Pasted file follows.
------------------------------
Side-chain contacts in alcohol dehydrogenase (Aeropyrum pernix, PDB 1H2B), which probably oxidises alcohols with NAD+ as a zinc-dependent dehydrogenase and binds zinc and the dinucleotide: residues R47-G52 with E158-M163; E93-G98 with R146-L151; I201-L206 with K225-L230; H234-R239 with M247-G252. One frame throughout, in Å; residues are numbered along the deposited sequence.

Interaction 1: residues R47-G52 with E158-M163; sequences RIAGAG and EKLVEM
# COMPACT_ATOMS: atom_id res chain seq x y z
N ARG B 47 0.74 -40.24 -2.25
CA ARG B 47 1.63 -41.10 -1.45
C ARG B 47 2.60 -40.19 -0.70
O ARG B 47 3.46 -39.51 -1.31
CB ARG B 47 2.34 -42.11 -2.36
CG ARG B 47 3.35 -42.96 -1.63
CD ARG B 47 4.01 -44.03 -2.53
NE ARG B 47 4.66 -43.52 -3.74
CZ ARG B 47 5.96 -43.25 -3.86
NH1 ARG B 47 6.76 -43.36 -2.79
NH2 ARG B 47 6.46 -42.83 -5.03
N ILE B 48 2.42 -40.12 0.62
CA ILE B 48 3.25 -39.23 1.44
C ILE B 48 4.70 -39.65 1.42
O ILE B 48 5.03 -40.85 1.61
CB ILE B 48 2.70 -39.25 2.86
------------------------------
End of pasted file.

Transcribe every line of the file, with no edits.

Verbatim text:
Side-chain contacts in alcohol dehydrogenase (Aeropyrum pernix, PDB 1H2B), which probably oxidises alcohols with NAD+ as a zinc-dependent dehydrogenase and binds zinc and the dinucleotide: residues R47-G52 with E158-M163; E93-G98 with R146-L151; I201-L206 with K225-L230; H234-R239 with M247-G252. One frame throughout, in Å; residues are numbered along the deposited sequence.

Interaction 1: residues R47-G52 with E158-M163; sequences RIAGAG and EKLVEM
# COMPACT_ATOMS: atom_id res chain seq x y z
N ARG B 47 0.74 -40.24 -2.25
CA ARG B 47 1.63 -41.10 -1.45
C ARG B 47 2.60 -40.19 -0.70
O ARG B 47 3.46 -39.51 -1.31
CB ARG B 47 2.34 -42.11 -2.36
CG ARG B 47 3.35 -42.96 -1.63
CD ARG B 47 4.01 -44.03 -2.53
NE ARG B 47 4.66 -43.52 -3.74
CZ ARG B 47 5.96 -43.25 -3.86
NH1 ARG B 47 6.76 -43.36 -2.79
NH2 ARG B 47 6.46 -42.83 -5.03
N ILE B 48 2.42 -40.12 0.62
CA ILE B 48 3.25 -39.23 1.44
C ILE B 48 4.70 -39.65 1.42
O ILE B 48 5.03 -40.85 1.61
CB ILE B 48 2.70 -39.25 2.86